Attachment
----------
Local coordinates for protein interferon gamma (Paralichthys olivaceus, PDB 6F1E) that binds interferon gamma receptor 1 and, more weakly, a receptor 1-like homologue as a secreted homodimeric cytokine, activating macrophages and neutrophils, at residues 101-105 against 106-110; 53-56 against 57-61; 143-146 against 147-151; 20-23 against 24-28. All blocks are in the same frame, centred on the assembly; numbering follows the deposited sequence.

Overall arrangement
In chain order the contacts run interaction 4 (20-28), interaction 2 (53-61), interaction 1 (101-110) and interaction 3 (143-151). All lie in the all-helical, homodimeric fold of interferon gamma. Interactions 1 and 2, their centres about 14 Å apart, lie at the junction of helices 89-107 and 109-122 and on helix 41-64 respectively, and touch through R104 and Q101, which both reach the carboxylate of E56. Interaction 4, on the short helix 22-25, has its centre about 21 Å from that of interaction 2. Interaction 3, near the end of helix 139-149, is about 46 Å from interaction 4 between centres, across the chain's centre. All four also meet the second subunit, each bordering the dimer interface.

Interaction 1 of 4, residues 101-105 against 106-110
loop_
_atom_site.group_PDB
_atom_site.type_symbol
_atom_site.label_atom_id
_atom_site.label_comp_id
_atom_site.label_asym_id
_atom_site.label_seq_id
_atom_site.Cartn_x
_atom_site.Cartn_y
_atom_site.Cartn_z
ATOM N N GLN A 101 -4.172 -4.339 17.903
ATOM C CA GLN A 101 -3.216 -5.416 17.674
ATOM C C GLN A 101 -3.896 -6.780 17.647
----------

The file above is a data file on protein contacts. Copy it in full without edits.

Local coordinates for protein interferon gamma (Paralichthys olivaceus, PDB 6F1E) that binds interferon gamma receptor 1 and, more weakly, a receptor 1-like homologue as a secreted homodimeric cytokine, activating macrophages and neutrophils, at residues 101-105 against 106-110; 53-56 against 57-61; 143-146 against 147-151; 20-23 against 24-28. All blocks are in the same frame, centred on the assembly; numbering follows the deposited sequence.

Overall arrangement
In chain order the contacts run interaction 4 (20-28), interaction 2 (53-61), interaction 1 (101-110) and interaction 3 (143-151). All lie in the all-helical, homodimeric fold of interferon gamma. Interactions 1 and 2, their centres about 14 Å apart, lie at the junction of helices 89-107 and 109-122 and on helix 41-64 respectively, and touch through R104 and Q101, which both reach the carboxylate of E56. Interaction 4, on the short helix 22-25, has its centre about 21 Å from that of interaction 2. Interaction 3, near the end of helix 139-149, is about 46 Å from interaction 4 between centres, across the chain's centre. All four also meet the second subunit, each bordering the dimer interface.

Interaction 1 of 4, residues 101-105 against 106-110
loop_
_atom_site.group_PDB
_atom_site.type_symbol
_atom_site.label_atom_id
_atom_site.label_comp_id
_atom_site.label_asym_id
_atom_site.label_seq_id
_atom_site.Cartn_x
_atom_site.Cartn_y
_atom_site.Cartn_z
ATOM N N GLN A 101 -4.172 -4.339 17.903
ATOM C CA GLN A 101 -3.216 -5.416 17.674
ATOM C C GLN A 101 -3.896 -6.780 17.647